Extract from Welsh Newspaper Online



18th September 1885

HENLLYS. The following is the summary of Her Majesty's Inspector's report on Henllys Board School for the past year. The discipline and tone are very praiseworthy. The regular attendance and the interest of the children in their work bear witness to the good influence of the painstaking teacher, Mr Ablart. The improvements in the premises, suggested last year, have been admirably carried out, and the schoolroom is now among the best in the district. The singing is very sweetly rendered, and the one shilling grant is gained. Needlework is most creditable. Grammar is satisfactory, and recitation has improved. Geography is fairly good. The elementary work has risen all round in quality and quantity, and the Excellent Merit Grant is recommended this year. Percentage of passes, 97. Average grant per head, 1 7s."

Evening Express 1st September 1900

PRESENTATION AT GYFEILLON. A presentation was made to the Rev. Evan Jeffries, late curate of Gyfeillon, on Friday evening at the schoolroom, Gyfeillon, ,on the occasion of his departure to become the vicar of Henllys, Mon.

Evening Express 11th February 1904

NEWPORT SENSATION. Mrs. Elizabeth Higgs. who lived at Henllys, was admitted to the Newport and Monmouthshire Hospital to-day, suffering from a severe incised wound on the throat, caused, as it is alleged, by a razor in an attempt at suicide. Mrs. Higgs. who is 31 years of age, had been under treatment at the hospital before, and only left it about a week ago. The tragic act. took place last night. Dr. Hailes, of Cwmbran, was sent, for, and rendered surgical assistance, but the case was deemed of such a serious character as to necessitate her removal to Newport Hospital to-day.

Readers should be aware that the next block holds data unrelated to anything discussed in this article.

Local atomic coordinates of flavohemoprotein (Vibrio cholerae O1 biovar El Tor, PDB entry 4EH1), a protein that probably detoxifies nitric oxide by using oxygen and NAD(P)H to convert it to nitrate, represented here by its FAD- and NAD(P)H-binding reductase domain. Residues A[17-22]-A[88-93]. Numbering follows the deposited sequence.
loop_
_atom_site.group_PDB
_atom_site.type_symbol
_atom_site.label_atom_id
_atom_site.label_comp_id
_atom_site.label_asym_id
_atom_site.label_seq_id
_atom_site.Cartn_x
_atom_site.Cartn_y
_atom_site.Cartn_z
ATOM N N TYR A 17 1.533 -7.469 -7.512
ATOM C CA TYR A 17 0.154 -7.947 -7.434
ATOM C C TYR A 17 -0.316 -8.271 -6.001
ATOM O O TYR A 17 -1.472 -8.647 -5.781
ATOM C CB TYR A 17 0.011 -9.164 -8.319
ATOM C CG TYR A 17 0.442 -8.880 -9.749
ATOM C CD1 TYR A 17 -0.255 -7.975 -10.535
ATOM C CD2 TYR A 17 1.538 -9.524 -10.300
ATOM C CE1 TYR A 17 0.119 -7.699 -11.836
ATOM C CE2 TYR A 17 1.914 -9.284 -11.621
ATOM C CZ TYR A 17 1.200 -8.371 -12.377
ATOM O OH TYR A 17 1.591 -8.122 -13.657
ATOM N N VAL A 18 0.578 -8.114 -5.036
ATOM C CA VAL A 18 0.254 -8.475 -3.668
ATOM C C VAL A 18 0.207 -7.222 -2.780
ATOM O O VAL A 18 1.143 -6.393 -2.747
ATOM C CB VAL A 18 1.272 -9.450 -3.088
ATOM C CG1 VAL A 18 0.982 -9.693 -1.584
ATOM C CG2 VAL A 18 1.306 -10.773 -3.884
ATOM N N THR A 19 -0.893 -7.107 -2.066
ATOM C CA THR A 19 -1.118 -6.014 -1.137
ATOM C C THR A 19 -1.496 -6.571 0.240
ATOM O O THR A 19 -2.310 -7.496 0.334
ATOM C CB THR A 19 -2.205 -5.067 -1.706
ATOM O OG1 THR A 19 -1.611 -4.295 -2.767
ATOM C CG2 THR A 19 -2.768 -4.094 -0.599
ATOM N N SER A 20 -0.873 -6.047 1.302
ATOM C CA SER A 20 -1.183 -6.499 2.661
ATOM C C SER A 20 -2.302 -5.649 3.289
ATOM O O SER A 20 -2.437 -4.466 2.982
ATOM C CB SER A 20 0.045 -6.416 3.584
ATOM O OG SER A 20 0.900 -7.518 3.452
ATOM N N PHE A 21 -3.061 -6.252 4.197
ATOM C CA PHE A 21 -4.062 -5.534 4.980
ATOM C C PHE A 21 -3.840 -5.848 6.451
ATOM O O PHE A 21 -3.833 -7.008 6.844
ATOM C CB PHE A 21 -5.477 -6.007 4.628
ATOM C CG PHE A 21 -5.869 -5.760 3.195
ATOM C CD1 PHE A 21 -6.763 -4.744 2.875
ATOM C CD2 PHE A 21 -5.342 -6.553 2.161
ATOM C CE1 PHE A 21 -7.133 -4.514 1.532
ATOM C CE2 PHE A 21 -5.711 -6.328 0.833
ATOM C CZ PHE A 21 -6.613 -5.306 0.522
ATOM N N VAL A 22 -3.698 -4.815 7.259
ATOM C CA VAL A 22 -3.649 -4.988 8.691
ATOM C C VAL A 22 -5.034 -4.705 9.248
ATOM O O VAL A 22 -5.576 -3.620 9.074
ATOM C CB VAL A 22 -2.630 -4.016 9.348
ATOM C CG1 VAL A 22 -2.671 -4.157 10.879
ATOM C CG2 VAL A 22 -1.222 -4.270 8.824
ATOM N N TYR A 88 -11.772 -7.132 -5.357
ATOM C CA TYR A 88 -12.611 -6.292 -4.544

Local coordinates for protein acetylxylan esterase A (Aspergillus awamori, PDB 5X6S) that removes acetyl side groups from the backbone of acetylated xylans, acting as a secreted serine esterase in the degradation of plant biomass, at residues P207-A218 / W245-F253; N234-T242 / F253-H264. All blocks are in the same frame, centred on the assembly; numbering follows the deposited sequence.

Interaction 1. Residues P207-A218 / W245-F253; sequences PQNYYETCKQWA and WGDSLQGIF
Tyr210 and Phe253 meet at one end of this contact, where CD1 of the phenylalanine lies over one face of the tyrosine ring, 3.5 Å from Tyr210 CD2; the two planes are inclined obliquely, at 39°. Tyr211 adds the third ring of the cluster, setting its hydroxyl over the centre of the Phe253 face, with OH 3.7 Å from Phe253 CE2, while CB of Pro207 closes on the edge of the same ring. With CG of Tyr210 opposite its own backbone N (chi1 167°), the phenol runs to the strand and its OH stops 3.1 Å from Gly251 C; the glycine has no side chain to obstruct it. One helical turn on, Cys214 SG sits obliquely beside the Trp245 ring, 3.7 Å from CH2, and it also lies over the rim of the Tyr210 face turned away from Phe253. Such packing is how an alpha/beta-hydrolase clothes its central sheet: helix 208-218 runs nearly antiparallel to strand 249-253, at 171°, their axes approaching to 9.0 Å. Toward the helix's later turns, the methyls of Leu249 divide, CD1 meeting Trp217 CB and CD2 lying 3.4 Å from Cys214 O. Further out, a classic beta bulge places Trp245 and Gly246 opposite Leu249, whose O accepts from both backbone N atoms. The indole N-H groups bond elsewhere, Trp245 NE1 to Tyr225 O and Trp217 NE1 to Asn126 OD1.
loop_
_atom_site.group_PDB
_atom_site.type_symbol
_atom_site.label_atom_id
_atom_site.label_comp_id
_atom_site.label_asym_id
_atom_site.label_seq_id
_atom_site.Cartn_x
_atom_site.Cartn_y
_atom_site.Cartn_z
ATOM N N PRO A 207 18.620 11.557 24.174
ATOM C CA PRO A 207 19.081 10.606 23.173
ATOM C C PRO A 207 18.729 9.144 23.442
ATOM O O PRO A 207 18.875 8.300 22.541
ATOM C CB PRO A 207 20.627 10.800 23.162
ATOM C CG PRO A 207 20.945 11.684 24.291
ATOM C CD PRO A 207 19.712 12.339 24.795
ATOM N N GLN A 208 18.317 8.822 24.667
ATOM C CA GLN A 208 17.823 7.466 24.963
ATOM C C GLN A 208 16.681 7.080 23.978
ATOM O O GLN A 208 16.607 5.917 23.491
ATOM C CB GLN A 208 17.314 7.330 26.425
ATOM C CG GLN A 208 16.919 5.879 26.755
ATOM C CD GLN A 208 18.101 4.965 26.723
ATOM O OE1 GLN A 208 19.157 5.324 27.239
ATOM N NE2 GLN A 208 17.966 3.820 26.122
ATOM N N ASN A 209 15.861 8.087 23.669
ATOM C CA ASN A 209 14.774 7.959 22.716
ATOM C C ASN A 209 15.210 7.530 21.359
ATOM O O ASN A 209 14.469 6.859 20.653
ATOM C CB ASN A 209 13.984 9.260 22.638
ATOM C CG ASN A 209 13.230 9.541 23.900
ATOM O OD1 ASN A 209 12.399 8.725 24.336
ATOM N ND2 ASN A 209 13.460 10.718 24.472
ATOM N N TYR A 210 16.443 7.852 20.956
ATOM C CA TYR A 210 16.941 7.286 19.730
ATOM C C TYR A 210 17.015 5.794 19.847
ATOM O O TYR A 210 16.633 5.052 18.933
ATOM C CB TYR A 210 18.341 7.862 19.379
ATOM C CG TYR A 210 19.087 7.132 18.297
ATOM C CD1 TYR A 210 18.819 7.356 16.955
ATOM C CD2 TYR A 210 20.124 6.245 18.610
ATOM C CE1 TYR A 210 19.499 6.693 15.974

South Wales Daily News June 6th 1895

An inquest was held at Cwmbran on Wednesday before Mr Roberts- Jones, coroner touching the death of a collier named Wm. Howells, aged 21, who was knocked down and run over by a runaway horse and tram at Henllys Colliery on Saturday. Mr Martin, H.M. Inspector of Mines, and the colliery officials attended the inquiry. The jury returned a verdict of Accidental death."

Cardiff Times 20th July 1889


A COLLIER DECAPITATED AT HENLLYS. On Saturday morning a collier named Joseph Edwards, alias Pugh, was seen walking down the incline near Henllys Colliery, and about an hour afterwards his headless body was found on the tram line. The head lay close by. Deceased was 67 years of age and very deaf, and, it is supposed, did not bear the coal trams, a "journey" of which had passed down a short time previously. He lived with a daughter near the Mill Tavern, Cwmbran, and the body was removed to her house to await an inquest.


Evening Express & Evening Mail June 19th 1908

AGRICULTURAL SHOW AT HENLLYS. Brilliant weather favoured the holding: of the fifth annual show In connection with the Henllys Working Sheep Dog Society at the Castle Farm. Henllys, on Thursday. the entries were more numerous than in previous years, and a, large number of people gave the show their patronage. Results:
SHEEP SHEARING COMPETITIONS. Son or servants of Monmouthshire farmers who have not previously won a first prize; 1st J Saunders, Henllys; 2nd. F. Lloyd, Henllys; 3rd, W. J. Edwards, Llantarnam. Sons or Servants of Monmouthshire Farmers under sixteen: 1st. J. Nicholas, Risca; 2nd., J Dowling, Rogerstone; 3rd, F. Farmer, Henllys. Open to all comers: 1st, J. Llewellyn, Bedlinog; 2nd, J. Edmunds, Llantarnam; 3rd, James Jones, Deri Open to residents in Monmouthshire who have not previously won a first prize other than in the boys' class 1st R. Dando, Llantarnam; 2nd, R. Phillips, Newbridge; 3rd. Owen Jones. llantarnam.